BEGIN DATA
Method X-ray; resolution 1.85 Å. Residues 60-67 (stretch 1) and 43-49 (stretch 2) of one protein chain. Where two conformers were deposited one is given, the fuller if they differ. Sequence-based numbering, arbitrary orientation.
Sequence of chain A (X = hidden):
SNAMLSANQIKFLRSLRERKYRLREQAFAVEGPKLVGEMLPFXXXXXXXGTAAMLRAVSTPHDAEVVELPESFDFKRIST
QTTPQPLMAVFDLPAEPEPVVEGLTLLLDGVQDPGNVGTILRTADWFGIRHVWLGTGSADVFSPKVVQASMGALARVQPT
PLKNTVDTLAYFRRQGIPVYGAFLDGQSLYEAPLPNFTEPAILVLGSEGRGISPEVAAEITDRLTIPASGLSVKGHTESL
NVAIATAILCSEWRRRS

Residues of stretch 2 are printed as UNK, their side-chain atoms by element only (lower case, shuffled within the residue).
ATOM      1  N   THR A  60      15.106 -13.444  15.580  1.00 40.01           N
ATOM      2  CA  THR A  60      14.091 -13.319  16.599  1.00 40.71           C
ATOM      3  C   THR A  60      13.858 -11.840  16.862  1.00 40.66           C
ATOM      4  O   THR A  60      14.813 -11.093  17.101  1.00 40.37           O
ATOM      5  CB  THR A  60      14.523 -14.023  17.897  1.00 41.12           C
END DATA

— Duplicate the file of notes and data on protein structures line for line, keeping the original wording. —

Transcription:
Method X-ray; resolution 1.85 Å. Residues 60-67 (stretch 1) and 43-49 (stretch 2) of one protein chain. Where two conformers were deposited one is given, the fuller if they differ. Sequence-based numbering, arbitrary orientation.
Sequence of chain A (X = hidden):
SNAMLSANQIKFLRSLRERKYRLREQAFAVEGPKLVGEMLPFXXXXXXXGTAAMLRAVSTPHDAEVVELPESFDFKRIST
QTTPQPLMAVFDLPAEPEPVVEGLTLLLDGVQDPGNVGTILRTADWFGIRHVWLGTGSADVFSPKVVQASMGALARVQPT
PLKNTVDTLAYFRRQGIPVYGAFLDGQSLYEAPLPNFTEPAILVLGSEGRGISPEVAAEITDRLTIPASGLSVKGHTESL
NVAIATAILCSEWRRRS

Residues of stretch 2 are printed as UNK, their side-chain atoms by element only (lower case, shuffled within the residue).
ATOM      1  N   THR A  60      15.106 -13.444  15.580  1.00 40.01           N
ATOM      2  CA  THR A  60      14.091 -13.319  16.599  1.00 40.71           C
ATOM      3  C   THR A  60      13.858 -11.840  16.862  1.00 40.66           C
ATOM      4  O   THR A  60      14.813 -11.093  17.101  1.00 40.37           O
ATOM      5  CB  THR A  60      14.523 -14.023  17.897  1.00 41.12           C